Each answer generates a score, which adds up.
If the total of the scores reaches certain tresholds, specific decisions are taken.

So, it changes nothing that the at the end of the line there was a computer.
Your wife could have talked with a human operator and she would have been asked the same things, she would have provided the same answers, and given the score the human operator would have advised her to call an ambulance.
NHS does not have the resources to do expert consutaltions as often as we would like, because that would require a specialized doctor or nurse each time, and in any case expert consultations cannot take place over the phone, without seeing the patient and relying only on the patient answers and self evaluation.

Thing is, in pretty much any dealing with NHS, computers never "tell" or "say" anything. I never understood why staff say that, suggesting the information comes out of the thin air. NHS computer software simply retrieve and display records and other things previously inputted by humans. Such as forms, designed by doctors, or lists of previously vaccinated people, inputted by admin staff at the time a vaccination was done.

There are concerns about artificial intelligence applications, of course, but of a very different nature I think.
 

Terry - Somerset

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An algorithmic approach applied by machine may be preferable to a human. With a machine there is no expectation of emotional intelligence - answer the question, calculate, answer.

With a human at the other end there is a presumption that a response will be both emotionally intelligent and flexible.

This clearly isn't the case as my wife and I found out a couple of weeks ago following a positive Covid PCR test. The test and trace operative was clearly reading from a script. Any answer that failed to align with the expectation of a reasonable answer was met with another question.

At no point was there a normal "human" response - eg: "how are you feeling now" or "are you ok to speak" etc. My wife (more tolerant than I) spent 40 minutes on the phone with them. I told them my wife had just given all the details, then got more of the same questions she had just answered. I put the phone down on them after 2 minutes of stupidity.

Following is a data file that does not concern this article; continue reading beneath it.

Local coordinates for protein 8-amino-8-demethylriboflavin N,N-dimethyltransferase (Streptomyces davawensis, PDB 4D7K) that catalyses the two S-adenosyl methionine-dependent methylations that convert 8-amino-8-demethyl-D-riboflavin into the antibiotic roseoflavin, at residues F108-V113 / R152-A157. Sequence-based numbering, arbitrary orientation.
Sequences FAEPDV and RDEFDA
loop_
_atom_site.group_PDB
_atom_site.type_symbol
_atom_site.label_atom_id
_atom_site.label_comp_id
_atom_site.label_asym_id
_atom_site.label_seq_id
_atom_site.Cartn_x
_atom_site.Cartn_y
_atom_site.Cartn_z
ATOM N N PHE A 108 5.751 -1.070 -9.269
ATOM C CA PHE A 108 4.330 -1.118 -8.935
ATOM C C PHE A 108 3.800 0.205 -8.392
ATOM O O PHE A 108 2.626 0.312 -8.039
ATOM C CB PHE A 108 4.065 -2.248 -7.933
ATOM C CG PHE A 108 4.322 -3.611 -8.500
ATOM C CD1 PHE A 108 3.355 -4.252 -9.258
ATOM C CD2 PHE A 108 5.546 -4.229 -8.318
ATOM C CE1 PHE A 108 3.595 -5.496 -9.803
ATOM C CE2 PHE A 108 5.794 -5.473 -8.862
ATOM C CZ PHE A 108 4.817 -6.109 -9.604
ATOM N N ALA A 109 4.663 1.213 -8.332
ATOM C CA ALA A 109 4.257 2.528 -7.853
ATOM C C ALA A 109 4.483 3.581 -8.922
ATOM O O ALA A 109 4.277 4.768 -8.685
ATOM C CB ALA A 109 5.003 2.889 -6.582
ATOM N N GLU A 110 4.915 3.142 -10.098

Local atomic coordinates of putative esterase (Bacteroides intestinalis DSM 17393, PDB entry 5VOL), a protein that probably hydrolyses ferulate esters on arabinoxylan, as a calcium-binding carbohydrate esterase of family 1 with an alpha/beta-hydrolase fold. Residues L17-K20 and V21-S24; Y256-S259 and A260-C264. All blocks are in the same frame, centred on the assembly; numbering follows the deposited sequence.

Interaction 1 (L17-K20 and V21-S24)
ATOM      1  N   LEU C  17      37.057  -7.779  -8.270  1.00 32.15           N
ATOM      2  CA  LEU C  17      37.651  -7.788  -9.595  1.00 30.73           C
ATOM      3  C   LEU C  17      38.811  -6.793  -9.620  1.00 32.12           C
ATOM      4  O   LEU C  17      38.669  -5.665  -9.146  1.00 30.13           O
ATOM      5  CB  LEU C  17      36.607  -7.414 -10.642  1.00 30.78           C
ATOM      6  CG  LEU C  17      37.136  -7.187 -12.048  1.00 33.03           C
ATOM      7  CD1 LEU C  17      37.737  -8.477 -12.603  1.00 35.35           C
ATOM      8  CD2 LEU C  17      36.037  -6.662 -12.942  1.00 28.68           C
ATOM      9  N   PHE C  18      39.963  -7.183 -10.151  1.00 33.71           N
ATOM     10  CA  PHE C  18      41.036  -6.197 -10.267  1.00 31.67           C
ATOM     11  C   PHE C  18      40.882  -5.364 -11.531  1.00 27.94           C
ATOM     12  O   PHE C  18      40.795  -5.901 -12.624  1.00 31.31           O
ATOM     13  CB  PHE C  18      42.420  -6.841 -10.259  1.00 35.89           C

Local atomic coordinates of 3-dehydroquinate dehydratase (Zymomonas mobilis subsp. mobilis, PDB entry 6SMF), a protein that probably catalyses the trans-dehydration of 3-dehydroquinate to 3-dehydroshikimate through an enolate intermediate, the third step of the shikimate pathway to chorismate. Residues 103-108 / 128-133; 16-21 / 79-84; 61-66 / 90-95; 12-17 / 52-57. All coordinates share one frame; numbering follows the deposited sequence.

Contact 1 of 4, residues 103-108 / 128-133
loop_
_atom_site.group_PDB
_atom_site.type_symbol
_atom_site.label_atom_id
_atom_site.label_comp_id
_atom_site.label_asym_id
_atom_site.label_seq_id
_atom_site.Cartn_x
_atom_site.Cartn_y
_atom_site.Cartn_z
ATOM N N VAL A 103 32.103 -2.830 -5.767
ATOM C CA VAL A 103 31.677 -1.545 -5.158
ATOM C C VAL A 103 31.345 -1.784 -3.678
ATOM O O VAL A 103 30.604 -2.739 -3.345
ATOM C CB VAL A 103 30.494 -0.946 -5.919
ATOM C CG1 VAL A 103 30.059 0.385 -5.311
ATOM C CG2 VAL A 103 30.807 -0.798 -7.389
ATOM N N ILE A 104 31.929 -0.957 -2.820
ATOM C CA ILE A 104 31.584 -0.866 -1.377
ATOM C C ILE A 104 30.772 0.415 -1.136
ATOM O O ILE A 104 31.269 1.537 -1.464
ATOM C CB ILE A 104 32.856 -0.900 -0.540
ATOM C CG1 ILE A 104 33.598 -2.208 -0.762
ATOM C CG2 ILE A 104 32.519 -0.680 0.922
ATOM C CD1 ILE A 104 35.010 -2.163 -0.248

TRITON

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That would be nothing compared to the look of surprise the poor wee chap would have if he was dragged out of his box to find @TRITON lying seductively in bed, Large can of 3 in 1 on the bedside cabinet!!
Ho you :oops: thats enough of that.

i'm more a GT85 man myself 😉 gets into all the crevices
 

baldkev

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But whats the end game? Lets take the tesla bot. I believe it is to be aimed at doing menial tasks so we dont have to. Lets say a tesla bot cost 30k, obviously most of us won't buy one, but tesco could buy a few thousand and replace checkout staff completely.... more jobless people. No more loo scrubbing. No more bus drivers. No more general cleaners. Eventually, no more carpenters! But then what to do with the jobless? Who pays for them? Who feeds them? How are we supposed to support our population?
I wont get into the war scenario, but terminator 1 and 2 were cool 😎

Then theres the faces, actually. You cant for instance make a chinese looking robot clean the loo, that'd be an offront to the chinese etc ( thats just an example, im not bashing chinese ) so the world needs to adopt a.i .p.c rules 😆🤣
 

Flynnwood

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The fact that that a form is processed by a computer of by a human changes nothing.